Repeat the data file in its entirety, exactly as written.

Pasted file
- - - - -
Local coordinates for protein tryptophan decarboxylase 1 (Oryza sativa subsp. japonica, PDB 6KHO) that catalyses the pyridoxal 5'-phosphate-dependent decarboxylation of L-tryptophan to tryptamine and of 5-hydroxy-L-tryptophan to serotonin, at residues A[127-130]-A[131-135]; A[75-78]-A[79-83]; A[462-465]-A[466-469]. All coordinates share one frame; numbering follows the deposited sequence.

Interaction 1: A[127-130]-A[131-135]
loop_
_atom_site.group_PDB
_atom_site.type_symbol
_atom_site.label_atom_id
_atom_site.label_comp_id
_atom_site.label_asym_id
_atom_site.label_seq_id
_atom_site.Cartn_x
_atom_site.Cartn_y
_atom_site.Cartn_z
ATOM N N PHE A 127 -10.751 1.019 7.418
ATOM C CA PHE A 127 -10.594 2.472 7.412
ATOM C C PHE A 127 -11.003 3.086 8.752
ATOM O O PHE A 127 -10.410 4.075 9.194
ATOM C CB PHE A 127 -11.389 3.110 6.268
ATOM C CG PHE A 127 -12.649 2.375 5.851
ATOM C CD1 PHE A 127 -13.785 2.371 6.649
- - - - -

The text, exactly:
Local coordinates for protein tryptophan decarboxylase 1 (Oryza sativa subsp. japonica, PDB 6KHO) that catalyses the pyridoxal 5'-phosphate-dependent decarboxylation of L-tryptophan to tryptamine and of 5-hydroxy-L-tryptophan to serotonin, at residues A[127-130]-A[131-135]; A[75-78]-A[79-83]; A[462-465]-A[466-469]. All coordinates share one frame; numbering follows the deposited sequence.

Interaction 1: A[127-130]-A[131-135]
loop_
_atom_site.group_PDB
_atom_site.type_symbol
_atom_site.label_atom_id
_atom_site.label_comp_id
_atom_site.label_asym_id
_atom_site.label_seq_id
_atom_site.Cartn_x
_atom_site.Cartn_y
_atom_site.Cartn_z
ATOM N N PHE A 127 -10.751 1.019 7.418
ATOM C CA PHE A 127 -10.594 2.472 7.412
ATOM C C PHE A 127 -11.003 3.086 8.752
ATOM O O PHE A 127 -10.410 4.075 9.194
ATOM C CB PHE A 127 -11.389 3.110 6.268
ATOM C CG PHE A 127 -12.649 2.375 5.851
ATOM C CD1 PHE A 127 -13.785 2.371 6.649